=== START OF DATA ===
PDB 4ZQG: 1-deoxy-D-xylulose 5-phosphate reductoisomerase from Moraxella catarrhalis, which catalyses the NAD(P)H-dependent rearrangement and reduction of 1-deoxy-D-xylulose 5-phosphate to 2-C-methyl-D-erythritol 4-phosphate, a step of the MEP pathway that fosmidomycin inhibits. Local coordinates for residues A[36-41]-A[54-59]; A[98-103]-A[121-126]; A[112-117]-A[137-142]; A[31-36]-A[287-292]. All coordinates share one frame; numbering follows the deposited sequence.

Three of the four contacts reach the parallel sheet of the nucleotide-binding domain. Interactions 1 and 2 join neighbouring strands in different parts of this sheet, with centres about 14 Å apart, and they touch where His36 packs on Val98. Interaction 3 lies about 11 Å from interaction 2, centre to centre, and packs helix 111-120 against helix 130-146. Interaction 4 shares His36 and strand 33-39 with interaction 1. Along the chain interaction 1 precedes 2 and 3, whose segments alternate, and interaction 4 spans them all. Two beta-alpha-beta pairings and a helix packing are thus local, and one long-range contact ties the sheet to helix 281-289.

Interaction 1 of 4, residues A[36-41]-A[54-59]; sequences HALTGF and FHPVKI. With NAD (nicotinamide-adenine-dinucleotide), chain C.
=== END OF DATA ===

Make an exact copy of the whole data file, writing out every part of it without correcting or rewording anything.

PDB 4ZQG: 1-deoxy-D-xylulose 5-phosphate reductoisomerase from Moraxella catarrhalis, which catalyses the NAD(P)H-dependent rearrangement and reduction of 1-deoxy-D-xylulose 5-phosphate to 2-C-methyl-D-erythritol 4-phosphate, a step of the MEP pathway that fosmidomycin inhibits. Local coordinates for residues A[36-41]-A[54-59]; A[98-103]-A[121-126]; A[112-117]-A[137-142]; A[31-36]-A[287-292]. All coordinates share one frame; numbering follows the deposited sequence.

Three of the four contacts reach the parallel sheet of the nucleotide-binding domain. Interactions 1 and 2 join neighbouring strands in different parts of this sheet, with centres about 14 Å apart, and they touch where His36 packs on Val98. Interaction 3 lies about 11 Å from interaction 2, centre to centre, and packs helix 111-120 against helix 130-146. Interaction 4 shares His36 and strand 33-39 with interaction 1. Along the chain interaction 1 precedes 2 and 3, whose segments alternate, and interaction 4 spans them all. Two beta-alpha-beta pairings and a helix packing are thus local, and one long-range contact ties the sheet to helix 281-289.

Interaction 1 of 4, residues A[36-41]-A[54-59]; sequences HALTGF and FHPVKI. With NAD (nicotinamide-adenine-dinucleotide), chain C.